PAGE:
End Michigan’s shame and pass the smoking ban
The Legislature has choked before, leaving residents and visitors to this fair state still gasping as they encounter smoke-filled air in public places like restaurants and bars.
So let’s review the arguments as lawmakers contemplate one more attempt to limit smoking in Michigan.
The primary point, often lost in the haze, is that this is first and foremost a workplace ban on smoking. Few workers these days have to put up with colleagues’ smoking; indeed, smokers huddled outside the doors of their places of employment are the norm, rather than the exception. Why should bartenders and the wait staff have a lessened expectation for clean indoor air, just because it is their customers exhaling carcinogens rather than their co-workers?
Second and perhaps more to the point given Michigan’s shaky national reputation these days, even states with agricultural ties to tobacco have made more progress in clearing the air. Smoky restaurants are a tipoff to out-of-staters that the Michigan remains mired in a previous century, an omen that’s visible and concrete even before they pick up on the state’s obsession with its industrial past. How well do you think the Pure Michigan campaign matches reality once tourists step into a bar for a beer?
In a perfect world, lawmakers would not exempt casino floors — their workers deserve clean lungs, too — but after years of stalemate any significant smoke-free progress would be welcome.
Letter to the Editor Detroit Free Press
End Michigan’s Shame, Pass the Smoking Ban
________ implies that the workplace ban, passed by legislation should include all workplaces; where none are exempt, to limit smoking in Michigan. However this would of course affect those public services, and other business such as casinos, and bars, that make their profit from the products they sell, and services they offer to consumers. Furthermore, it would distort the fact that the purpose of government is to secure human happiness, and would conflict with the American fundamental that every person has the right to pursuit of happiness. Utilitarian’s would even agree that, that is not the maximized good of all, or of the “community.” Where multiple franchises are losing money, people are dissatisfied, and money could possibly be lost in the state. I agree with the article ‘End Michigan’s Shame and Pass the Smoking Ban, by________________, that it’s important that smoking be prohibited in public areas, such as restaurants and bars, to limit smoking in Michigan. However it should not be by government interference that a smoking ban be passed. Business owners have the right to own, and open a business opened to the public. Individuals have also the personal liberty of smoking, even in that public area unless otherwise specified by owners. I think it should be left to franchise owners to prohibit or limit smoking in their facilities.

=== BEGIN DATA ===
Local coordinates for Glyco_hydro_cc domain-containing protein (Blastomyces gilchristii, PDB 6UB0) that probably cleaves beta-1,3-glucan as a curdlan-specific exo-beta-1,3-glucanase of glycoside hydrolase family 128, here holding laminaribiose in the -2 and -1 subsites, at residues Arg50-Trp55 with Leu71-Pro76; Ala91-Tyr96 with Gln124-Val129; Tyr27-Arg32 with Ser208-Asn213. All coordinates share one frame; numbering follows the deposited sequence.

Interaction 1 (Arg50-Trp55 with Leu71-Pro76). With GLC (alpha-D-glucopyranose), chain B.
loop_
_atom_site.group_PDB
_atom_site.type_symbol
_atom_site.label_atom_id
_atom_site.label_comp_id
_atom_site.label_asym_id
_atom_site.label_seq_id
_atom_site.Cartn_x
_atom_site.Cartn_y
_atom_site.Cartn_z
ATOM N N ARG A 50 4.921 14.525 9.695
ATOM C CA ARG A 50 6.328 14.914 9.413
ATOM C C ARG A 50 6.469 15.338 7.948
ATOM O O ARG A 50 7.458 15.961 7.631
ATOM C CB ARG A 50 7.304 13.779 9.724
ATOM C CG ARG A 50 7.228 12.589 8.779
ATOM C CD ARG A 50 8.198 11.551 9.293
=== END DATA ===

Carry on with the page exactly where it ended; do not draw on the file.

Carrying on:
In conclusion, it is not wrong that lawmakers want to limit smoking in Michigan, for the sole purpose of decreases deaths caused by second hand smoking. However any smoking bans does not limit the amount of deaths of smokers themselves, nor does it cause cigarette producers to stop producing cigarettes. If any state including, Michigan want to prevent deaths of any kind caused by tobacco, it must start with the tobacco companies, and not the people.